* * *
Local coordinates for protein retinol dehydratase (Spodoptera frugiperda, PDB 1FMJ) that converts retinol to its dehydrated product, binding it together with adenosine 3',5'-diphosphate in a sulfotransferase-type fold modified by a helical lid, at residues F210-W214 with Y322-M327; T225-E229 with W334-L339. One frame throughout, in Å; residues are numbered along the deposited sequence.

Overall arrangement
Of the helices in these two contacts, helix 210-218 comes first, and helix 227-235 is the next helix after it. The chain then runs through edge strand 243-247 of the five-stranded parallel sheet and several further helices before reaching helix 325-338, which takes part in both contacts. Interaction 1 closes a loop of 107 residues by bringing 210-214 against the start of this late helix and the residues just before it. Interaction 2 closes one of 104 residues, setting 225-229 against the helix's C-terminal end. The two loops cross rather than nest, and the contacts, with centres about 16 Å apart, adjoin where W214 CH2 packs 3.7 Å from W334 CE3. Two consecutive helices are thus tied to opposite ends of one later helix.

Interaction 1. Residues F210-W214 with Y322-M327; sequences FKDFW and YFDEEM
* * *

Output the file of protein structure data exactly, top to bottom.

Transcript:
Local coordinates for protein retinol dehydratase (Spodoptera frugiperda, PDB 1FMJ) that converts retinol to its dehydrated product, binding it together with adenosine 3',5'-diphosphate in a sulfotransferase-type fold modified by a helical lid, at residues F210-W214 with Y322-M327; T225-E229 with W334-L339. One frame throughout, in Å; residues are numbered along the deposited sequence.

Overall arrangement
Of the helices in these two contacts, helix 210-218 comes first, and helix 227-235 is the next helix after it. The chain then runs through edge strand 243-247 of the five-stranded parallel sheet and several further helices before reaching helix 325-338, which takes part in both contacts. Interaction 1 closes a loop of 107 residues by bringing 210-214 against the start of this late helix and the residues just before it. Interaction 2 closes one of 104 residues, setting 225-229 against the helix's C-terminal end. The two loops cross rather than nest, and the contacts, with centres about 16 Å apart, adjoin where W214 CH2 packs 3.7 Å from W334 CE3. Two consecutive helices are thus tied to opposite ends of one later helix.

Interaction 1. Residues F210-W214 with Y322-M327; sequences FKDFW and YFDEEM